So this morning, I was trying to decide what to post today. Thursdays are usually book reviews, but I hadn’t finished anything new since last week. I was flipping through my book review page and was shocked to see that I had never reviewed The Book Thief here on the blog. How is this possible! I must have reviewed it years ago on another site, but it definitely didn’t happen on this blog, and that must be rectified immediately!
Title: The Book Thief
Author: Markus Zusak
Series: Nope, standalone
Blurb: It is 1939. Nazi Germany. The country is holding its breath. Death has never been busier, and will be busier still.
By her brother’s graveside, Liesel’s life is changed when she picks up a single object, partially hidden in the snow. It is The Gravedigger’s Handbook, left behind there by accident, and it is her first act of book thievery. So begins a love affair with books and words, as Liesel, with the help of her accordion-playing foster father, learns to read. Soon she is stealing books from Nazi book-burnings, the mayor’s wife’s library, wherever there are books to be found.
But these are dangerous times. When Liesel’s foster family hides a Jew in their basement, Liesel’s world is both opened up, and closed down.
In superbly crafted writing that burns with intensity, award-winning author Markus Zusak has given us one of the most enduring stories of our time.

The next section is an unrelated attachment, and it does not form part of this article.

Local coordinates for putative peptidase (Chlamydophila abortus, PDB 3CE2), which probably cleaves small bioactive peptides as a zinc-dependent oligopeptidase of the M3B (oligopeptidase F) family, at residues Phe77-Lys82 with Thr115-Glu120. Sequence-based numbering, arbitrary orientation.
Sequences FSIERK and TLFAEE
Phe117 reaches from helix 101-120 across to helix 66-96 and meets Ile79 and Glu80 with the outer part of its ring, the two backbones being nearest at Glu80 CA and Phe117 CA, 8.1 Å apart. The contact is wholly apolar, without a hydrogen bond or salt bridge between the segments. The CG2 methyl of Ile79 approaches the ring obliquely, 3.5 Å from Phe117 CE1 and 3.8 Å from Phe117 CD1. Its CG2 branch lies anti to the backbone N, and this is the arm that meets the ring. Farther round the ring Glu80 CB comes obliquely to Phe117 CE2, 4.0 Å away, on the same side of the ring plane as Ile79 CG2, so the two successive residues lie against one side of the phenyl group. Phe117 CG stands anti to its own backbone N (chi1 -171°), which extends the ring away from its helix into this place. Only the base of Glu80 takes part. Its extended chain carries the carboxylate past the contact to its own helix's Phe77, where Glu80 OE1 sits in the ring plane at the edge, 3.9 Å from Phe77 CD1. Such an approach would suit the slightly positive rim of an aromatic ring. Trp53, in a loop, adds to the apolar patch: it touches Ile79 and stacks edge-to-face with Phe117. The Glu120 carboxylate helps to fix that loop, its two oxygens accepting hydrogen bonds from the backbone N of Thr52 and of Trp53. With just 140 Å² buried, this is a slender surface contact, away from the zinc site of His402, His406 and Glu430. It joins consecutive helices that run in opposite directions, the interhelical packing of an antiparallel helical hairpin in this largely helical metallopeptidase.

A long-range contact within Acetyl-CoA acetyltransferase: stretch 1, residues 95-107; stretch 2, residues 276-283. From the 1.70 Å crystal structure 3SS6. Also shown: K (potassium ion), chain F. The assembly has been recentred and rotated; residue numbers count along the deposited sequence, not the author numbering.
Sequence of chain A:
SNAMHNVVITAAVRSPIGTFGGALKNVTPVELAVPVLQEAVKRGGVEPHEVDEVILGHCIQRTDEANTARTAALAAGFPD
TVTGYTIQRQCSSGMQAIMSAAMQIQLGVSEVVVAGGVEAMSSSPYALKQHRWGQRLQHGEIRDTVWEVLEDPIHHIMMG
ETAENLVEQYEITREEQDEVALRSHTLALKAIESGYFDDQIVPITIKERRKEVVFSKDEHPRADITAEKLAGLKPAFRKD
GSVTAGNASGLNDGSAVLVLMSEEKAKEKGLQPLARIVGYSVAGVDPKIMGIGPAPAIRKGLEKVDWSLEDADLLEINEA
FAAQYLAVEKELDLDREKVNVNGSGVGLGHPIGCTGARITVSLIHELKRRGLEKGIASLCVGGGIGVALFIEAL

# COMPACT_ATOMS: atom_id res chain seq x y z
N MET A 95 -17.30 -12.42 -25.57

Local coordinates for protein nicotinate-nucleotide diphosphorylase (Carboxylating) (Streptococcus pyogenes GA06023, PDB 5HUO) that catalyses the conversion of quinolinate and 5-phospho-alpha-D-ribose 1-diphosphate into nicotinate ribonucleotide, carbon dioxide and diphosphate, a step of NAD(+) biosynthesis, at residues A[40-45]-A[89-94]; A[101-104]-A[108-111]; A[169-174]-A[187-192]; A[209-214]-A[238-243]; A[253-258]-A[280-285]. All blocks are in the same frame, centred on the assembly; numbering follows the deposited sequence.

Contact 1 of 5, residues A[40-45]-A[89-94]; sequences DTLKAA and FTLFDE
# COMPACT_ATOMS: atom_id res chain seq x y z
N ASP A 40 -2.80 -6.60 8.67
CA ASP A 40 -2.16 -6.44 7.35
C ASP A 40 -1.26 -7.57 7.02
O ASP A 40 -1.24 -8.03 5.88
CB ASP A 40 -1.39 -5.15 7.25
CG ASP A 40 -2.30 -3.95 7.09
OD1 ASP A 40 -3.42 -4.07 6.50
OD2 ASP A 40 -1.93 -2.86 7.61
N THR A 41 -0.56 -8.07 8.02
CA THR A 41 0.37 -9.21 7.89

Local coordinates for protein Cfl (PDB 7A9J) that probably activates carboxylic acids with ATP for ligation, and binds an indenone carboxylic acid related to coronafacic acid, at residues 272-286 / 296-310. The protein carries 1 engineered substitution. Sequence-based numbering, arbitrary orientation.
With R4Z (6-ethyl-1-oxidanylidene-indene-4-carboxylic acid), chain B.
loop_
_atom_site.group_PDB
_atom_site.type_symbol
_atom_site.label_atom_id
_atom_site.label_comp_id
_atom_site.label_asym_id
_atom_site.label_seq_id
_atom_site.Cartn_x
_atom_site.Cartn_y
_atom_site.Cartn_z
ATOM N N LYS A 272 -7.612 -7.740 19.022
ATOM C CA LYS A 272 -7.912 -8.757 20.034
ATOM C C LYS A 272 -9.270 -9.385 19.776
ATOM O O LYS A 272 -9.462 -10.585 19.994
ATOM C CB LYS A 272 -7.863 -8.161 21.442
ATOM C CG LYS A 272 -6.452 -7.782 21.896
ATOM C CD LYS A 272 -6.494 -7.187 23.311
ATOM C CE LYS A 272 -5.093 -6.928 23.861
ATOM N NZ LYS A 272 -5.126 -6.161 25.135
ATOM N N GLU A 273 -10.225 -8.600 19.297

Review: And now I have to come up with coherent thoughts about this book when, honestly, even a re-read completely blows me away. This is one of the most unique books I’ve ever read. There are many, many books about Nazi Germany, both fiction and non-fiction, but I’ve never heard of one told from the perspective of Death. Like, a personification of Death, who is, of course, super busy because of the war, but is still fascinated by this young girl who he sees stealing a book when her little brother died. Death is an interesting character, which I realize is a weird sentence to write, but I do like this version of him. He’s not scary, he’s just doing his job, but he’s not unaffected by it. He has empathy for the humans who are dying around him, which you wouldn’t expect.
Now let’s talk about Liesel. She is amazing, spunky, and one of the strongest characters I think I’ve ever met. Her little brother dies, her mother leaves her with strangers, and yet, Liesel is able to grow and rebuild her life. The main reasons for that are her foster family, the Hubermanns – particularly her foster father, Hans – and her best friend, Rudy. All of these characters are so well written, they practically leap off the page. And then there’s Max, the young Jewish man that the Hubermanns try to help by hiding him in their basement. His journey is so tragic and scary and beautiful, in that order. His friendship with Liesel is nothing short of magic.
While you can probably guess that this story does not have a happy ending, I’m not going to go into details here because there are things that could be spoiled. I will say that reading this book taught me more about the atrocities of World War II more than any history class I’ve ever taken. It wasn’t just about the physical abuse and destruction, but also the mental and emotional toll it took on everyone, especially the Jews. People who were just trying to go about their lives had their lives completely torn apart.
This is a book that everyone needs to read. Period.
GoodReads rating: 5 stars
Categories: Books I've Read